VV: Unfortunately, because of our rural location, we do not have a lot of outside resources. For example, our nearest homeless shelter is 90 miles away. Getting counselors or anyone in here to assist us is just not possible at most times. In extreme cases, I am able to get someone to come and help with a student. Primarily, it’s just us. I’ve had mental health providers come in and do training with our teachers but it’s primarily just us brainstorming and working together and caring. The teachers meet daily, I meet with them once a week and we just talk about every student and what we can do to help them. We support each other because it is a very emotionally draining job. Not a day goes by where… we’re not dealing with a crisis of one form or another.

We’re very lucky to have a staff that is very committed to the students and who work very well together so that when the majority of us with a student are at our wits end (and) we can’t get through to this kid, there’s always one (teacher or staff member) who will say, “Well, what if we try this?” Or “You know, we haven’t tried that yet.” Or “Let me take that kid in my room for the day.” Somebody will step up and we try to find a solution.

Rewire: Speaking of emotionally draining, how do you stay positive and upbeat?

VV: Everyday is a new beginning. I really, truly, honestly believe that. My whole philosophy in education is in the power of positive. I don’t believe that punishments teach anything. I believe that punishments only punish. And if we really want to make a difference in kids’ lives the only way to that is to make a positive connection. So, you reach inside to find that positivity… (and) it creates a cycle where your energy makes a positive difference in someone else, who then gives you a hug or tells you that they appreciate you which then recreates your positive energy and you’re just creating that cycle.

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Probation officer Adolfo Mediano talks to student Joey McGee about his attendance at school. Photo courtesy of PBS.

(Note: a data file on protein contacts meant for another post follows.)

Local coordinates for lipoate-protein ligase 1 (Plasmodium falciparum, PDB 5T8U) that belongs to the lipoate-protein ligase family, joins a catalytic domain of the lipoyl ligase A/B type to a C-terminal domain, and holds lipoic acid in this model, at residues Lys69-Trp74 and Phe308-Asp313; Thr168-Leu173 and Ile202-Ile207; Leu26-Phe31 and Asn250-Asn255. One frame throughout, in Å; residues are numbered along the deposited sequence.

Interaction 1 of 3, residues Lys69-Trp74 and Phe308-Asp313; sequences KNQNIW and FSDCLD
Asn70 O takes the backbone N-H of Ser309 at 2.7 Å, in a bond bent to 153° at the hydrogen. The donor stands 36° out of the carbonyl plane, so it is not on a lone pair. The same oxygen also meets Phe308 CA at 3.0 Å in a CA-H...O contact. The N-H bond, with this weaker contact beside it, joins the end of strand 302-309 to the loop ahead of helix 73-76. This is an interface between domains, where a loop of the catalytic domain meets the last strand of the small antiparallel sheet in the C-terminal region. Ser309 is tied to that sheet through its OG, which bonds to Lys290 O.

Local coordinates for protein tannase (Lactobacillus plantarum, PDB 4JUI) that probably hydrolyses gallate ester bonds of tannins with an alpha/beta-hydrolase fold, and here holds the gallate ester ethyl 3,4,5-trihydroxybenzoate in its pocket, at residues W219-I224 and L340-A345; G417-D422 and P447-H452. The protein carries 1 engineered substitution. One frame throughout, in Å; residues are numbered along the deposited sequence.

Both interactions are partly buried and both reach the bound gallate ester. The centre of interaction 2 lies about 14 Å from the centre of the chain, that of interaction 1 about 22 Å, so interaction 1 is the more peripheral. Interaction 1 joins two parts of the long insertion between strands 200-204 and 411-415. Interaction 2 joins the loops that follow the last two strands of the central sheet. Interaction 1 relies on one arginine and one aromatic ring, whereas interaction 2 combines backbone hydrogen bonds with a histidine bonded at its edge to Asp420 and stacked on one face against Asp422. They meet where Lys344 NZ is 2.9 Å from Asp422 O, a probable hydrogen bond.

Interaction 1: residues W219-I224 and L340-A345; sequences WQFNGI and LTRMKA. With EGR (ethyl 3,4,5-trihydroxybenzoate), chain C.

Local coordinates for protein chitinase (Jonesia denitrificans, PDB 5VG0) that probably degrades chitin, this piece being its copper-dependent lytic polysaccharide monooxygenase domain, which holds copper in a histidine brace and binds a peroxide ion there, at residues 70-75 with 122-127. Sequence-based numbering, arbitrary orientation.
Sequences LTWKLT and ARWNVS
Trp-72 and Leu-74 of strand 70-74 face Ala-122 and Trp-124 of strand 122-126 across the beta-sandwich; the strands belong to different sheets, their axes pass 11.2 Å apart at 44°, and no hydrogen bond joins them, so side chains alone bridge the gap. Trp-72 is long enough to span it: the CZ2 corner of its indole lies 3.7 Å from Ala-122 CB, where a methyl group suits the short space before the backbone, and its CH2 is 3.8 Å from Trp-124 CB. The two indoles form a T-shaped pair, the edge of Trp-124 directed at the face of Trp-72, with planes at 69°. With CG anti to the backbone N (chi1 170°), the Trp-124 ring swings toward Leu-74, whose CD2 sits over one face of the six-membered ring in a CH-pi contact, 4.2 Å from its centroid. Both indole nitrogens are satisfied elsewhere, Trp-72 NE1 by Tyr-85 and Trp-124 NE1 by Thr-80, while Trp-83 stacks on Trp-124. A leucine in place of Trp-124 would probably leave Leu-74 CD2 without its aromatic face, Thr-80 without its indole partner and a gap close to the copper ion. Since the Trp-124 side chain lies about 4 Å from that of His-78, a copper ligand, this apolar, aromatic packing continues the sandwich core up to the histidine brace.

I also really believe in work hard, play hard. I’m very insistent that I get my staff out of here every single day at a decent time, that they need to go home. They need to have outside interests. They need to be with their families. I’m the same way. I go hiking every day to get out into nature and fill my cup up because if we don’t take care of ourselves and we don’t fill our own cups up then we can’t be of use to the students.

Rewire: How many students are at Black Rock at a given time? How many students have graduated?

VV: There are 120 students at the school on a daily basis. Once one graduates, we bring in a new student, so it’s a constant cycle of bringing in new students. (It can be) a tiring juggling act with the staff because we’re constantly trying to help the students who are here with their personal issues and with their academic issues and then we’re trying to welcome and acclimate new students at the same time.

Between 80 and 96 students have graduated from Black Rock every year since I’ve been here. Our dropout rate is about 3 percent, which is well under the national average and the state average. I think most places are running around 15 percent and we look at drop out rates rather than graduation rates because we don’t give the kids a graduation date.

Rewire: What’s your biggest hope for the graduates of Black Rock?

VV: That they see their potential and that they learn that they can’t let systems or society get in their way of reaching that potential. So many of our students have had generational poverty in their lives. Their families. The families before. And the families before that. I really try to work hard with them to teach them that they can break the cycle. You don’t have to be held back by your life circumstances.

Rewire: From what you know, does our country need more schools like Black Rock? Do you believe there is a shortage of schools like Black Rock?